Ali is NCRM’s Senior Engagement Manager and her role is to work with social researchers in areas of methodological innovation. Having launched the MSIGs in October 2021, Ali is leading on the development of these groups, aiming to create a forum where shared discussion, supportive networks and dissemination of methodological insight occur. Ali has extensive cross-sector experience in working with strategic stakeholders, as well as young people and communities. She gained a PhD in Sociology (Centre for Gender and Women's Studies) from Lancaster University in 2016.
Jo Ferrie is a Senior Lecturer at the University of Glasgow. She is Deputy Director – Training of the Scottish Graduate School for Social Sciences and founding Director of the Glasgow Q-Step Centre. Her research focuses on teaching and learning of research methods and human rights frameworks. Jo has published on teaching skills underpinning emotionally demanding fieldwork, fostering skills valued by industry, working with co-production and participatory approaches and impacting on policy.
Kathryn is Senior Lecturer in the Division of Arts and Media, University of the West of Scotland, teaching across inter-disciplinary undergraduate and master’s programmes in creative arts practice, music and media. With a background in social anthropology, sociology and cultural studies, Kathryn’s research interests include the mediatisation and representation of remote and island spaces; identity, ecologies and place narratives of Scotland’s rural communities, coasts and islands; cultural work, precarity and creative enterprise; Scottish cultural heritage and arts contexts including Gaelic and Scots for applied creative practice; sustainable communities, resilience, development, entrepreneurship, cultural policy and the commons in small island, remote, peripheral and rural contexts. Kathryn is Co-Director of the Scottish Centre for Island Studies, an interdisciplinary and international network for island studies and islandness with particular reference to collaborative research working for Scotland's cultural, social and economic contexts, policy and potential.
Alison has been employed by the University of Cambridge for more than 20 years in a range of senior management posts, particularly focusing on research facilitation, training and professional development. In Alison’s current role, she is the professional lead for doctoral training in the School of the Humanities and Social Sciences. As well as delivering and sourcing training, Alison works within an advisory capacity relating to policy and management of doctoral student experience. She has an integral role in the ESRC-funded doctoral training partnership that sits within the school and she oversees continuous evaluation and monitoring of doctoral training requirements, as well as working in a consultative position both within the school and often wider in the university.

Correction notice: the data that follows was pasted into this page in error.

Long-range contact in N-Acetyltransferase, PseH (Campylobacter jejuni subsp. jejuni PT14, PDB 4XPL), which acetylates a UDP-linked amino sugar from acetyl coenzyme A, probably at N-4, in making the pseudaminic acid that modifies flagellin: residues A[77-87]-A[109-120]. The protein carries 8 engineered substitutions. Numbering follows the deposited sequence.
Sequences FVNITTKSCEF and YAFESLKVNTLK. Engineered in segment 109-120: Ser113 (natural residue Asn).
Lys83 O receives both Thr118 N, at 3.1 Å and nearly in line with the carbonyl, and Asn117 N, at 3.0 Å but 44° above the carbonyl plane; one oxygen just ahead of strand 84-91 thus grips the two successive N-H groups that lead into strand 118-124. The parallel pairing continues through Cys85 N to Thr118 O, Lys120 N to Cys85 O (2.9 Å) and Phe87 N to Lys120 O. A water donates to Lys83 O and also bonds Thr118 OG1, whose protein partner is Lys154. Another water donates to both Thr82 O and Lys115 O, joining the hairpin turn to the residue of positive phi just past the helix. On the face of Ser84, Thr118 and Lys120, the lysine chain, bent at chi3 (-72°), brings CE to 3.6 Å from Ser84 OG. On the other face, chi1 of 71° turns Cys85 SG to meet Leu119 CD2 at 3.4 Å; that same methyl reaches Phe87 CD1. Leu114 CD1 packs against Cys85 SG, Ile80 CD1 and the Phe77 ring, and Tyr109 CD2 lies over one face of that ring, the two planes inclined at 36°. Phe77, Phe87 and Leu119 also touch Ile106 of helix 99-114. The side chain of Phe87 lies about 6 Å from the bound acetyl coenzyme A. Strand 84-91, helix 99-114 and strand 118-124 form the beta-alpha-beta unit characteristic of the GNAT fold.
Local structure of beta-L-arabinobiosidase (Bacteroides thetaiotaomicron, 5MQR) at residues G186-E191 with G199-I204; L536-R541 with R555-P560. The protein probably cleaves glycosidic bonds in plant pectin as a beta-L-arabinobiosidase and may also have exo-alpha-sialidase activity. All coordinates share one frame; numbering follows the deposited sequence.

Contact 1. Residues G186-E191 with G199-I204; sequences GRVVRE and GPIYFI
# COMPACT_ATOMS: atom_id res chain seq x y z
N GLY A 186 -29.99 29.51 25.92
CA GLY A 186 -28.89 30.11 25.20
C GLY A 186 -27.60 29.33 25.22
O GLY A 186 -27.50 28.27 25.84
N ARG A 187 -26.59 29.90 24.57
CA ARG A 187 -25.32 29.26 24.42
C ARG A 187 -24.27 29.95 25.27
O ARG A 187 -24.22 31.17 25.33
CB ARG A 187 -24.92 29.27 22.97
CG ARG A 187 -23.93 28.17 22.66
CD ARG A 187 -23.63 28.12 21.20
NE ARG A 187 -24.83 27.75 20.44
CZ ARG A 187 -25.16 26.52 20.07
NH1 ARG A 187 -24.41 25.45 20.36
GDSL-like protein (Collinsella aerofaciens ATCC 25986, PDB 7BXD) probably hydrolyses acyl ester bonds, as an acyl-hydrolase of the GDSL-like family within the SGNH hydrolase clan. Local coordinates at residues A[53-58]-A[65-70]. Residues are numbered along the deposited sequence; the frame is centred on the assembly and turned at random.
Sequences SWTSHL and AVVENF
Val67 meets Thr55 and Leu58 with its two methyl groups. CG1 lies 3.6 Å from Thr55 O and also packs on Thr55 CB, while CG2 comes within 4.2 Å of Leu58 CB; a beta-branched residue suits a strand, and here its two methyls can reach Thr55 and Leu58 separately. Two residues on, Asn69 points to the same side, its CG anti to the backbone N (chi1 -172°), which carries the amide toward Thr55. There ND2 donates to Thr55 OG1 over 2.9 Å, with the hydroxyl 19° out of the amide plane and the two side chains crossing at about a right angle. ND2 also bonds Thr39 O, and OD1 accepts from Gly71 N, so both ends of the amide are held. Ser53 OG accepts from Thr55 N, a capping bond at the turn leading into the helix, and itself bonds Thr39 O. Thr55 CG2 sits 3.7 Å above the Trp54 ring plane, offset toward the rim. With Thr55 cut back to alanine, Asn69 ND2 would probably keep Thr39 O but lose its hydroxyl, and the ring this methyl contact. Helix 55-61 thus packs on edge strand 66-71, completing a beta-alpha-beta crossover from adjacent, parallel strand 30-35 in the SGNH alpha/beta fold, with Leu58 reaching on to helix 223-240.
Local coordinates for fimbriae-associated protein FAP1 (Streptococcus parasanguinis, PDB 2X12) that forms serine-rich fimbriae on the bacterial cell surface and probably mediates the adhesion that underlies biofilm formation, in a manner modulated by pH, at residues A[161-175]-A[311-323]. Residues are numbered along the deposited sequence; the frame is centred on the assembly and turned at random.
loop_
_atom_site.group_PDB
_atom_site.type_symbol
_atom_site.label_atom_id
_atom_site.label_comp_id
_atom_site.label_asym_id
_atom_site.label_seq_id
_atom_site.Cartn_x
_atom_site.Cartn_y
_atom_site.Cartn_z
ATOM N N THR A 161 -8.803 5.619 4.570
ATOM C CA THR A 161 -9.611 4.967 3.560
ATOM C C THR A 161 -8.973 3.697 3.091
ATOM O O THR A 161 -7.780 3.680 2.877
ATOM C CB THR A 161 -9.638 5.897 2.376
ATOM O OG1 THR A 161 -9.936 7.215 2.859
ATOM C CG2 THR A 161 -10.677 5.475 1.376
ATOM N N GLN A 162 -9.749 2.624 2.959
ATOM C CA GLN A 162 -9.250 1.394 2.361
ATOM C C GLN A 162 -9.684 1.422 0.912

Laura Shobiye is a doctoral researcher in the School of Social Sciences at Cardiff University, where she explores the learning experiences of mothers seeking sanctuary in Wales. She is carrying out a longitudinal qualitative study with a voluntary sector collaborative partner, Oasis Cardiff. Her work involves interviews and participatory creative methods for thematic and narrative analysis and is primarily informed by critical race theory and intersectional feminism through a social justice lens. Laura was one of the co-founders of the Migration, Ethnicity, Race and Diversity Research Group, co-convening the group from its launch in December 2019 to July 2021.
Akua is a Senior lecturer in Public Health at the University of Central Lancashire. She has over 20 years’ experience of working in professional roles using training, copywriting and broadcasting skills to manage media and training projects. For example, for Burson Marstellar, Department for Work and Pensions, RBE Associates, Royal Society for Public Health and GlaxoSmithKline. Akua has been responsible for the curriculum design and taught on accredited Health Trainer and Health Champions programmes for local authorities, NHS trusts and Premier League football clubs in London. She worked as a senior radio producer on health programmes, broadcast on commercial radio stations in the South East, and syndicated programmes across university student radio stations. Akua has co-authored award-winning health promotion material with the Terrence Higgins Trust. Akua’s research interests include the use of media as a health promotion resource and health literacy.